What Is DHCP?
The DHCP or Dynamic Host Configuration Protocol is used to assign devices random IP addresses automatically. When using a server or router with a DHCP server, clients don’t have to set their IP addresses manually. They need to request it from the DHCP. The IP addresses provided by DHCP are known as Dynamic IP addresses, while IP addresses set manually are known as Static IP addresses.
Renew the IP Address on Debian 11 Using DHCP (All Network Cards):
The dhclient tool is the main Linux method to deal with DHCP or dynamic IP addresses. When our system boots, dhclient tries to configure a dynamic IP address for each network device in our system. However, dhclient can be invoked by the user at any time to renew an interface IP address.
In the first example of this tutorial, we will execute dhclient followed by the -r flag to release the current IP address. It is important to note that the dhclient command will release all IP addresses when a network device isn’t specified.
Note: After running this command, you’ll lose your network connection. You will recover it by following the next steps of this tutorial:
Now, your system released its IP address, and your internet connection is gone.
You also can implement the -v (verbosity) option to get the whole releasing IP process detailed in the output as shown in the example below:
Once your IP address is released, you can request a new one using the dhclient command without additional parameters, as shown in the screenshot below:
And you also can implement the -v flag to get a detailed output, as shown in the following example:
As you can see, the IP address 192.168.1.103 was assigned to the wlp3s0 device.
Renew the IP Address on Debian 11 Using DHCP (Specific Network Card):
As mentioned previously, if you don’t specify a device when running the dhclient command, all network card IP addresses will be affected.
Specifying a network card when running dhclient is pretty simple. Just add the network card name at the end of the command.
The following example shows how to release the IP address of the wlp3s0 Wi-Fi card specifically. As mentioned in the first steps of this tutorial, the -v option was added just to get a detailed output. You can skip it.
Then, to get a new dynamic IP address for the wlp3s0 Wi-Fi card specifically, run the following command:
As you can see, the IP address was properly assigned to the wlp3s0 network device.
How Does DHCP Work?
When you run the dhclient command, or when you boot your computer, dhclient sends broadcast messages (DHCP Discover) to the subnets in order to discover available DHCP servers. The DHCP Discover packet includes the physical computer MAC address for the client to be identified by the server. Then, the DHCP server sends a response (DHCP OFFER) offering to send an IP address. The client replies back with a request packet or DHCP Request accepting the offer. Then, the DHCP server assigns an IP address to the client, integrating it to the network. This process is known as DHCP negotiation.
In terms of packets, we can summarize this process as DHCPDISCOVER>DHCPOFFER>DHCPREQUEST>DHCPACK where:
DHCPDISCOVER: A packet is sent from the client to subnets looking for available DHCP servers to obtain the IP address.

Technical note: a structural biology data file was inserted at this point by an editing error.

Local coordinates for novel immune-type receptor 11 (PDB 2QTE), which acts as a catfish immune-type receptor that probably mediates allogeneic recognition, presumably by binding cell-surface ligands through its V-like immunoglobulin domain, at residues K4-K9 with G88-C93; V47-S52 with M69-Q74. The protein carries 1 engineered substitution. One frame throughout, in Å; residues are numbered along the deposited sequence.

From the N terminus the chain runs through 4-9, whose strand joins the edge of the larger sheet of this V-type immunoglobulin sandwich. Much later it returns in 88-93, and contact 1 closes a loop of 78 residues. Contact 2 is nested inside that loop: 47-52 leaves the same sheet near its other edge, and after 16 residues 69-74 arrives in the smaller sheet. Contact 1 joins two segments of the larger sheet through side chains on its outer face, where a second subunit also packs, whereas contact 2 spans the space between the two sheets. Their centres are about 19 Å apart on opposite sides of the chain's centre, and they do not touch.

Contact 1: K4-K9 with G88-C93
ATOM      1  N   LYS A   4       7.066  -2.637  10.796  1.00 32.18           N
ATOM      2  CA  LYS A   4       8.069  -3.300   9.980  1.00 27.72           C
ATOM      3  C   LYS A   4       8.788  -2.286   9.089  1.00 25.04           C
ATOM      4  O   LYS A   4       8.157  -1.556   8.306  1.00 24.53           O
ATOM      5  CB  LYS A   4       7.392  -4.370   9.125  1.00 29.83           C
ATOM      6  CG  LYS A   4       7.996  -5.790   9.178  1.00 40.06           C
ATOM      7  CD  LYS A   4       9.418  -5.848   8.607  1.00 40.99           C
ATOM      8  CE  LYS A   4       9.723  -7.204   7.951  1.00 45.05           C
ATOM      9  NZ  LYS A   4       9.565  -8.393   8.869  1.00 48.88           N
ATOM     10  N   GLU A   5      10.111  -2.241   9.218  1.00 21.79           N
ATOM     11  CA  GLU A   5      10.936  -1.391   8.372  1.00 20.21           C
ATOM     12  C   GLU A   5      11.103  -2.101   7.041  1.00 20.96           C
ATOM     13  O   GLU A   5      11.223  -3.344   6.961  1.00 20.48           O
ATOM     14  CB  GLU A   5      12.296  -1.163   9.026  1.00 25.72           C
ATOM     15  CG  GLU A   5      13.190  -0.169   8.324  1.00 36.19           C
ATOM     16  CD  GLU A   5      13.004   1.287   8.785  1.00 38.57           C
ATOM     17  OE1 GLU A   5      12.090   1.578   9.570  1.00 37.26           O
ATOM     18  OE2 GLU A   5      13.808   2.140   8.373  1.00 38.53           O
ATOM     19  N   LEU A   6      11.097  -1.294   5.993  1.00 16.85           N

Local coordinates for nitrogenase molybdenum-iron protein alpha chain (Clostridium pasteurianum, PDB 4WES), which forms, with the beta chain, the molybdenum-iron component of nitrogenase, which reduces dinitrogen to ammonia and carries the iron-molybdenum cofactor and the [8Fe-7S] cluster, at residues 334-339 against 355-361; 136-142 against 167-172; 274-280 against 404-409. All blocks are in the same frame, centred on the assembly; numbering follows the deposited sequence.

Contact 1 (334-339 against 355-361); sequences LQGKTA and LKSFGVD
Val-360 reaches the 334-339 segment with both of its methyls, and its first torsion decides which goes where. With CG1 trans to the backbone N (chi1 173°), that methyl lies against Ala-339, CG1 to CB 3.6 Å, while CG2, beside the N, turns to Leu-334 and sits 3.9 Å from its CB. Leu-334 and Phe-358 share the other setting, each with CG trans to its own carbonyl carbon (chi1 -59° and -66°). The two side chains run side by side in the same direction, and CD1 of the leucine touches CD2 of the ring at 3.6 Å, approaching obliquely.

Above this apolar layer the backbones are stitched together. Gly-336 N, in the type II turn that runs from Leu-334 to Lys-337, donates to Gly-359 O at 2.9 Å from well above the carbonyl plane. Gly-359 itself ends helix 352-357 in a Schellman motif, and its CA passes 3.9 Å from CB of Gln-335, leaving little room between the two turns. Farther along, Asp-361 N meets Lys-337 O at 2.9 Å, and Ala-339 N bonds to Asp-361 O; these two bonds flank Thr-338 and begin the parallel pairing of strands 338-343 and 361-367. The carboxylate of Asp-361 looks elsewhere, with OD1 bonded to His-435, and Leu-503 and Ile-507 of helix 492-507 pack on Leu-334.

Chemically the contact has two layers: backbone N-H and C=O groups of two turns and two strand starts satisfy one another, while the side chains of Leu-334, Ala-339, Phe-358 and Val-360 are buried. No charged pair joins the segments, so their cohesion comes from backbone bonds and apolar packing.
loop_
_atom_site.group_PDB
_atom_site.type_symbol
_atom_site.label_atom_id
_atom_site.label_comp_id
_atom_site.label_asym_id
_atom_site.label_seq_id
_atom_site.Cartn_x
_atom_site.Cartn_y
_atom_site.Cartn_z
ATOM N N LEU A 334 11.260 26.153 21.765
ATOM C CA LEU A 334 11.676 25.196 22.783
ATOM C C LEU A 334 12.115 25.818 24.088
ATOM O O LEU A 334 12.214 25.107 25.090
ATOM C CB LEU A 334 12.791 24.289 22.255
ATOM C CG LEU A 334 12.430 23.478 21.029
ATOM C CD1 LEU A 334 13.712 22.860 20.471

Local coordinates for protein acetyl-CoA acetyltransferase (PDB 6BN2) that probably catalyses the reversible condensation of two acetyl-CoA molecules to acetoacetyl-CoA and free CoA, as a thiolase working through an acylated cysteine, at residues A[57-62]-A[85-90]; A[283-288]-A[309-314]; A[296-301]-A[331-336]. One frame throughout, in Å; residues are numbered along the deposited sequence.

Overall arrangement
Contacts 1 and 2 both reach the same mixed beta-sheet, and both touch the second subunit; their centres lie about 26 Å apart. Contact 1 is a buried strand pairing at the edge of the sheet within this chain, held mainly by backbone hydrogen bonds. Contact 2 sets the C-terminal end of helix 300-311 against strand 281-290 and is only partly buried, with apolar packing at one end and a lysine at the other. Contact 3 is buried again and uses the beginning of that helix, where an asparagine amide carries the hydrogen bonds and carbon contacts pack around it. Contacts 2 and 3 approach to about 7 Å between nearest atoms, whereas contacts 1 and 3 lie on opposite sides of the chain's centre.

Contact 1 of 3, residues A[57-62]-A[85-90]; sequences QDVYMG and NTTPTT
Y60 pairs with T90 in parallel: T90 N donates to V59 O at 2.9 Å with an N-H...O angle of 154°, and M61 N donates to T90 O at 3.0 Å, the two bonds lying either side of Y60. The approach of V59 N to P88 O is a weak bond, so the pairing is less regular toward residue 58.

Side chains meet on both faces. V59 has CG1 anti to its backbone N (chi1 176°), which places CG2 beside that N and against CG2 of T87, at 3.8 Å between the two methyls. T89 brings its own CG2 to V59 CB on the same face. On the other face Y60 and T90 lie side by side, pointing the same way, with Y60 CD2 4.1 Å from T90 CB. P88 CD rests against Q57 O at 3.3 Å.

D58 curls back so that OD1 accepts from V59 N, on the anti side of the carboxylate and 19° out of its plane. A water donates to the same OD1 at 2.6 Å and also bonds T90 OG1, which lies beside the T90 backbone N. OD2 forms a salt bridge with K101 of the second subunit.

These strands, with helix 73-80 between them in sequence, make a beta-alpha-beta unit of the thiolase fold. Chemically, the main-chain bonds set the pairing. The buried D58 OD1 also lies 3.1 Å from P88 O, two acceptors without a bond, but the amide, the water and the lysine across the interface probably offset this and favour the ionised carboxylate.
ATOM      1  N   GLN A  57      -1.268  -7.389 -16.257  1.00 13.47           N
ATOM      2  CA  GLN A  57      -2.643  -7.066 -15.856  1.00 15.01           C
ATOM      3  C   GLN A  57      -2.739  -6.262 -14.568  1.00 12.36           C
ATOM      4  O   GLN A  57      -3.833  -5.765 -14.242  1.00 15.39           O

DHCPOFFER: When the packet is received by a DHCP server, the server sends a DHCPOFFER message back to the client as identified by its MAC address, then offering to assign it a free or unused IP address.
DHCPREQUEST: The client sends a packet to the DHCP server accepting the offer. If more than one DHCP server offered the IP address, the client would accept the first received, and other DHCP servers would be notified the initial request was already satisfied.
DHCPACK: Finally, after the DHCP server got the final request packet from the client. It will reply with a DHCPACK packet completing the IP assignment.
How to Check the DHCP Lease History?
In some cases you may want to see your dynamic IP addresses history. This can be achieved by checking the system logs located at /var/log/syslog. The following command allows you to see all negotiation processes which involve the dhclient command:
As you can see, we can see the whole negotiation process and previously assigned IP addresses.
Note: If this article was interesting for you, you may want to read Advanced Linux Network Commands.
As you can see, renewing an IP address on Debian 11 using DHCP is pretty easy. Understanding how DHCP servers and clients work is a basic knowledge any Linux user must learn to understand how many devices acquire their IP address. While dynamic IP addresses do not make sense in planned networks, they are a great way to manage public IP addresses since two devices can’t have the same address. As you can see, requesting a dynamic IP address from a Linux device can be done by any Linux user level if there is privileged access. In many cases, when you connect to a public network but don’t receive internet access, you may want to try to request a dynamic IP address using the method explained. This was helpful for me in some situations.
For additional information on the dhclient command, you can visit the man page at https://linux.die.net/man/8/dhclient.
Thank you for reading this tutorial explaining how to renew DHCP IP addresses on Debian 11. Keep following Linux Hint for additional Linux tips and tutorials.